"Evidence of Pierce's tortuous conduct is legion," reads a court ruling dating back to 2002. "Acting in concert with (his lawyer), they backdated documents, altered documents, destroyed documents, suborned falsified notary statements, presented documents to J. Howard under false pretenses, and committed perjury."
California's Central District court also noted that it had been ruled that Marshall's actions were specifically designed to ensure all of his father's fortune remained in his own hands, away from his stepmother, referred to here by her real name, Vickie Lynn.
"(It was) all with the intent of denying Vickie the gift that J. Howard intended to make to her. Pierce was the primary beneficiary of these acts. Pierce had private investigators follow J. Howard when he left Texas to visit Vickie," documents continued, alluding to the fact that Marshall spent two years trying to ensure that his young stepmother got nothing.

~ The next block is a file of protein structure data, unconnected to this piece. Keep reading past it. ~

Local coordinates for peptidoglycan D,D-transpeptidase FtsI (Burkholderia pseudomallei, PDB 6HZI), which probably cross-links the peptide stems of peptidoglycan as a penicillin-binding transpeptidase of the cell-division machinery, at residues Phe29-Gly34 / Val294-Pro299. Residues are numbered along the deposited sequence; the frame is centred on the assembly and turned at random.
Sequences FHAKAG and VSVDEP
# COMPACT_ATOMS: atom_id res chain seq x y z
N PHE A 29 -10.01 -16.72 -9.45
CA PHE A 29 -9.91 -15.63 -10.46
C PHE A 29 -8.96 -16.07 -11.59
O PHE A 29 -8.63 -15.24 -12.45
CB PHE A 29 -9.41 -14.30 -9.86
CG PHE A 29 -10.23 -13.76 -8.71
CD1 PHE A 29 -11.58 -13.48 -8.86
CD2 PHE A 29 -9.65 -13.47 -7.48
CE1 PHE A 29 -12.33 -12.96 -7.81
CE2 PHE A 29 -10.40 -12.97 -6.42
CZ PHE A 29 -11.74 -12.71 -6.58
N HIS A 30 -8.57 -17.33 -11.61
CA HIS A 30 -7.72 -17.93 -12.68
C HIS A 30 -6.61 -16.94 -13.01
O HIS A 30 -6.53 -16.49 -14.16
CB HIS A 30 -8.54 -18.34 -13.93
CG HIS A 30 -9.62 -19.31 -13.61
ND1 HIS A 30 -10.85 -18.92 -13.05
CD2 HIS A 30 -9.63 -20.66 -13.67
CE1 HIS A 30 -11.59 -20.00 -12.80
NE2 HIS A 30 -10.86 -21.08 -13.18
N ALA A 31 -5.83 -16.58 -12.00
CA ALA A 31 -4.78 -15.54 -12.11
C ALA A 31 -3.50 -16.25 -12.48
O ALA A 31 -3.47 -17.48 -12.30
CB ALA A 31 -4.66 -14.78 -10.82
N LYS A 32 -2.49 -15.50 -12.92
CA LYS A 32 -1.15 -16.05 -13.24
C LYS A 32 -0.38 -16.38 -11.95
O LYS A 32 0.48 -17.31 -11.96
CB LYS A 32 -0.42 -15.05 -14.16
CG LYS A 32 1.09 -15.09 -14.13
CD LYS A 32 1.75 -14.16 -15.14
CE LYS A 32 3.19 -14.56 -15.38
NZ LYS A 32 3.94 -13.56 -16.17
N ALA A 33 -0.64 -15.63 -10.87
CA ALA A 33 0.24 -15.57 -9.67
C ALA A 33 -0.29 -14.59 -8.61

Legacy for Dannielynn?
Lawyers for the estate of Anna Nicole Smith, to which her 7-year-old daughter Dannielynn is the sole heiress, have demanded sanctions be set at just over $44 million, the exact amount the estate had lost in a previous judgment.
On the other side, lawyers for Elaine Marshall, the widow of younger Marshall, said that amount is beyond the scope of civil penalties for misconduct and is just an attempt to recoup money they have already defended fairly.
"It is ... quite clear that Stern wishes this Court simply to re-impose the award he lost on the merits," said attorney G. Eric Brunstad in court documents, referring to Smith's former lawyer and partner, Howard K. Stern.
The question now is over just how much any sanction can be, the judge has already ruled it cannot be punitive, but civil. In other words, it must be based on real losses because of Marshall's misconduct, like extra time spent in court.
Smith's lawyers have said they don't mind the delay in any award. Philip Boesch told the National Law Journal, "He's dealing with pretty complex legal issues, and since this case has already been to the Supreme Court twice, we don't have a problem at all with him being cautious and careful."
A trial date has been tentatively set for April 29, according to the law journal.